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Randy Krum infographic designerRandy Krum

President of InfoNewt.
Data Visualization, Infographic Design, Visual Thinking, Product Development and Marketing professional fascinated by good infographics.  Always looking for better ways to get the point across.

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Entries in health (111)

Monday
Nov052012

Comparing Hurricane Disasters: Sandy vs. Katrina

Comparing Hurricane Disasters: Sandy vs. Katrina infographic

 

Comparing Disasters: Sandy vs. Katrina from The Huffington Post does a good job of clearly walking through the data to put the two mega-storm hurricanes into perspective.  Designed by Tim Wallace and Jaweed Kaleem

Over 100 people have died in the U.S. alone so far from Hurricane Sandy, and concerns are mounting that with hundreds of thousands still without power in frigid temperatures, the death toll will continue to climb. As the East Coast examines the destruction, comparisons have been made to other catastrophic storms.

Hurricane Katrina, which ravaged the Gulf Coast in 2005, killed over 1,800 people and cost nearly $125 billion. Both storms were deadly, destructive and devastating to the thousands who lost their homes and livelihoods. View the infographic below to see how they compare by the numbers.

Editor’s note: This infographic has been updated to to reflect new and more comprehensive data on the number of people displaced or who will potentially be displaced by Hurricane Sandy-related damage, including people in shelters and people who are not in shelters but have had to leave their homes.

This infographic design does a great job using simple data visualizations to compare the two hurricanes with visual styles that are quick and easy for the reader to understand.  I’m especially impressed with the effective use of the grid of squares visualization method.  Although normally used in blocks of 100 to show percentages, they are stacked in this design to show quantitative comparisons.  They correctly kept each row to only 10 squares, which many designers get wrong.  Our number system is base-10, so it’s incredibly easy for us to understand visuals that are stack of 10 objects.

I also appreciate that they varied the visuals to appropriately match the type of data being shown.  So, circles to show diameter, map locations to show areas effected and stacked bars are all used along with the grid of squares method.

The overall design has a white background, with no border, so when shown on a webpage that also has a white background, it’s hard to see where the infographic stops.  I usually recommend some type of background color or frame to help the infographic stand out on its own.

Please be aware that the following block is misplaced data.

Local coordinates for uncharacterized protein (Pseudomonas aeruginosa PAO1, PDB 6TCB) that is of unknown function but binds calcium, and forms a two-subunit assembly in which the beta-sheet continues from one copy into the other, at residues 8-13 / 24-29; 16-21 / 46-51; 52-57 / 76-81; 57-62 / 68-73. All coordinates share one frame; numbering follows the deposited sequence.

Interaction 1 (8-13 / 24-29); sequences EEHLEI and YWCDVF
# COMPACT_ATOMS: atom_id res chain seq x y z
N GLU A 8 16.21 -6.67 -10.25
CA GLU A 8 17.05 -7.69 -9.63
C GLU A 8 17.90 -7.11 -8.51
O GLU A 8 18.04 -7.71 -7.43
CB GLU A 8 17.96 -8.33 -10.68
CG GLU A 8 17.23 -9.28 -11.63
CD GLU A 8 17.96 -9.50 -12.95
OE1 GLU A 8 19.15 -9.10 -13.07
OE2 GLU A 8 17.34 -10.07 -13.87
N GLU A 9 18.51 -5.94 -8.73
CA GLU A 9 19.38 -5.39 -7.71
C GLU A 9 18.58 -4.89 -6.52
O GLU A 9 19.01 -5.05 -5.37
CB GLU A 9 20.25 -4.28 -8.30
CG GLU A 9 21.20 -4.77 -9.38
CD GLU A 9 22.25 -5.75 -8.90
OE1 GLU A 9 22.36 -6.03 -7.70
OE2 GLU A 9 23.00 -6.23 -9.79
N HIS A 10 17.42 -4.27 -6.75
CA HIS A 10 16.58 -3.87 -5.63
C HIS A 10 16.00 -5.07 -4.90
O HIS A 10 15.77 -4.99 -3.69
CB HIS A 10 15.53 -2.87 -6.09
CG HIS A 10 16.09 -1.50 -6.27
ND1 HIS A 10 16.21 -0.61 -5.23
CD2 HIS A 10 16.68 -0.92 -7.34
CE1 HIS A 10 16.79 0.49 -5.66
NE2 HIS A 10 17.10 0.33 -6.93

At the bottom, a couple elements are missing.  A Copyright or Creative Commons claim, and the URL for readers to find the original, full-size version when they see the infographic shared on other sites.

Thursday
Oct112012

Obamacare: The Price of Socialized Medicine

Obamacare: The Price of Socialized Medicine infographic

The big news in the public health field in the U.S. is Obamacare. In response to its passing, Master of Public Health.org created The Price of Socialized Medicine: Obamacare’s Unconstitutionality by the Numbers infographic to give insight into how it will affect everyone.

The Supreme Court yesterday upheld the constitutionality of the Patient Protection and Affordable Care Act of 2010, in a landmark 5-4 decision. Unfortunately, they got it wrong. The PPACA, known colloquially as Obamacare, should have been struck down by the high court, as it is both unconstitutional and very costly:

  • Individual Mandate: Obamacare requires that all Americans carry health insurance or face an annual penalty. The federal government is effectively compelling individual citizens to enter a market, which is a clear violation of the Commerce Clause of the Constitution. The Supreme Court ruled that this was constitutionally valid as within Congress’ taxing power.
  • Medicaid Expansion: As the original Act is written, the PPACA would require states to expand Medicaid support or risk having their entire Medicaid federal funding cut off. This infringes on states’ rights. Fortunately, the Supreme Court did rule against these sanctions.

In response to the ruling, we have produced an infographic titled, “The Cost of Socialized Medicine: Obamacare’s Unconstitutionality by the Numbers”, which illustrates the folly of the PPACA as well as some of the costs that will be borne as a result.

Obviously, this design is promoting a specific opinion, but we’re here to discuss the infographic design itself.

  • The design outlines a really good step-by-step story top-to-bottom, and summarizes the data behind their point of view clearly
  • Good mix of illustrations and data visualization within each section.
  • In general, there’s WAY too much text in the design.  They want to be thorough in their explanations, but this much text will turn away many readers from reading the infographic at all.  Also, most of the text is too small to read on their landing page.  Less text would have been more effective, and allowed for a larger font.